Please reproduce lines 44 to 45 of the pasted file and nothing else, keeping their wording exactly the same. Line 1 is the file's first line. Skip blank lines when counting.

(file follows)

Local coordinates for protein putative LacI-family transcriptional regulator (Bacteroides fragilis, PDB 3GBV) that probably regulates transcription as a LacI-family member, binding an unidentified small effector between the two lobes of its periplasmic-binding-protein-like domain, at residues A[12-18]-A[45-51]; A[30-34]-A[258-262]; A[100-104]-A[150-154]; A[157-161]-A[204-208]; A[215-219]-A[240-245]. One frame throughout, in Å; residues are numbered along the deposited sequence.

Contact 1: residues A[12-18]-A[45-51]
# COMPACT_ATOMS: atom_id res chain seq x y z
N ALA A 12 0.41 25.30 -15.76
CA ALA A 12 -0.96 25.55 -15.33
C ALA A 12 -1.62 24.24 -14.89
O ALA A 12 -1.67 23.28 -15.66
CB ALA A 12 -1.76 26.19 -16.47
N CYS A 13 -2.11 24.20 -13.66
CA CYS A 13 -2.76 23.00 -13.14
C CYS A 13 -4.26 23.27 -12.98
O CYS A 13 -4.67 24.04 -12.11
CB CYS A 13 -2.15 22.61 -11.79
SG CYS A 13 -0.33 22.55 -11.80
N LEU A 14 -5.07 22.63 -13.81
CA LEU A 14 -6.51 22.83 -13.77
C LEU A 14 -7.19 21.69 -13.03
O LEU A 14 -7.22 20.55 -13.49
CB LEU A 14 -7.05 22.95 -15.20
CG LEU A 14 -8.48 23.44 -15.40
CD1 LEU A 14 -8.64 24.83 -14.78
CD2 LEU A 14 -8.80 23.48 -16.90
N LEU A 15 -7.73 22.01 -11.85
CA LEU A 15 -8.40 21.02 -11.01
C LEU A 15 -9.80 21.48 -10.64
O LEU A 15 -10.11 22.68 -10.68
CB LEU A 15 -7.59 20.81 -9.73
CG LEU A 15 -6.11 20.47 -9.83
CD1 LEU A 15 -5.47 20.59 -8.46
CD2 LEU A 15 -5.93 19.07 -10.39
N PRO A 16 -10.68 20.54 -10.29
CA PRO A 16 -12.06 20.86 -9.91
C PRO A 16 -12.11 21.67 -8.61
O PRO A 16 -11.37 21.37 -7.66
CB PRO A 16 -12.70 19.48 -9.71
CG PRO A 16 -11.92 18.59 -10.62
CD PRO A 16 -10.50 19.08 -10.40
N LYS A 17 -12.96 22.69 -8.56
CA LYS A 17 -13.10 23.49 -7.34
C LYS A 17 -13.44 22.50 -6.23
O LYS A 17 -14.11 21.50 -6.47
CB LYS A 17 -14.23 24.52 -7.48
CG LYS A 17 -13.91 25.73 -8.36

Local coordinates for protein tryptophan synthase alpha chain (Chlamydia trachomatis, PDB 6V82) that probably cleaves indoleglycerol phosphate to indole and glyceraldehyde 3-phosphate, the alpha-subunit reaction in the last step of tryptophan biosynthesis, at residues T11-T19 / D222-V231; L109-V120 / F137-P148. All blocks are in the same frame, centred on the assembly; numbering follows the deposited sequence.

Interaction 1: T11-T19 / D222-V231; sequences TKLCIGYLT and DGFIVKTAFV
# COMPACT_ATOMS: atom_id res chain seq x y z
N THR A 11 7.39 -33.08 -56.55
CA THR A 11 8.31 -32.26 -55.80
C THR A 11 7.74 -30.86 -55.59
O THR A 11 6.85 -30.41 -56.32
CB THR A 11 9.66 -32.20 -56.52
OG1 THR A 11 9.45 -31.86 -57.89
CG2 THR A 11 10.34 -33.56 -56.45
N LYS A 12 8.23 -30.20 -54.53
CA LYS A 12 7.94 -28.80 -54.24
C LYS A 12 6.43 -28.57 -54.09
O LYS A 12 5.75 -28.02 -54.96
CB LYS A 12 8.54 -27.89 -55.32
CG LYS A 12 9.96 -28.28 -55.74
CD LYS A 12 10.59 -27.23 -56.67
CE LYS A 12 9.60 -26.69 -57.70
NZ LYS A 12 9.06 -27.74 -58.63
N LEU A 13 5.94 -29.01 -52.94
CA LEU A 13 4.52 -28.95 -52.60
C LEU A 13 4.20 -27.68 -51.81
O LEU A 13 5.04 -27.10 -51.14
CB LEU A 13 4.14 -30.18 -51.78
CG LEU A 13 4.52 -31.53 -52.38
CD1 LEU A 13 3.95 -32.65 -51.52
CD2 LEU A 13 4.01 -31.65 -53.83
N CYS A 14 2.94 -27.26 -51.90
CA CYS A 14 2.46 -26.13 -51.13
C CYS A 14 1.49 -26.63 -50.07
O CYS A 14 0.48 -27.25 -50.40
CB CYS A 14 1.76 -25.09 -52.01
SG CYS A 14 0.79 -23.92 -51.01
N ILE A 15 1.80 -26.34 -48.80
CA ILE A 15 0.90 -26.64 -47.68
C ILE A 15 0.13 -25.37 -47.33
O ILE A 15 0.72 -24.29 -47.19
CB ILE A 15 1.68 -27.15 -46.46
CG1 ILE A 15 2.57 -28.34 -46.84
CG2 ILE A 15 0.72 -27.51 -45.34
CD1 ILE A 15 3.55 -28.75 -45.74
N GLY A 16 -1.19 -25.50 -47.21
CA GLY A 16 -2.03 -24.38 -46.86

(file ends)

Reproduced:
Local coordinates for protein tryptophan synthase alpha chain (Chlamydia trachomatis, PDB 6V82) that probably cleaves indoleglycerol phosphate to indole and glyceraldehyde 3-phosphate, the alpha-subunit reaction in the last step of tryptophan biosynthesis, at residues T11-T19 / D222-V231; L109-V120 / F137-P148. All blocks are in the same frame, centred on the assembly; numbering follows the deposited sequence.

Interaction 1: T11-T19 / D222-V231; sequences TKLCIGYLT and DGFIVKTAFV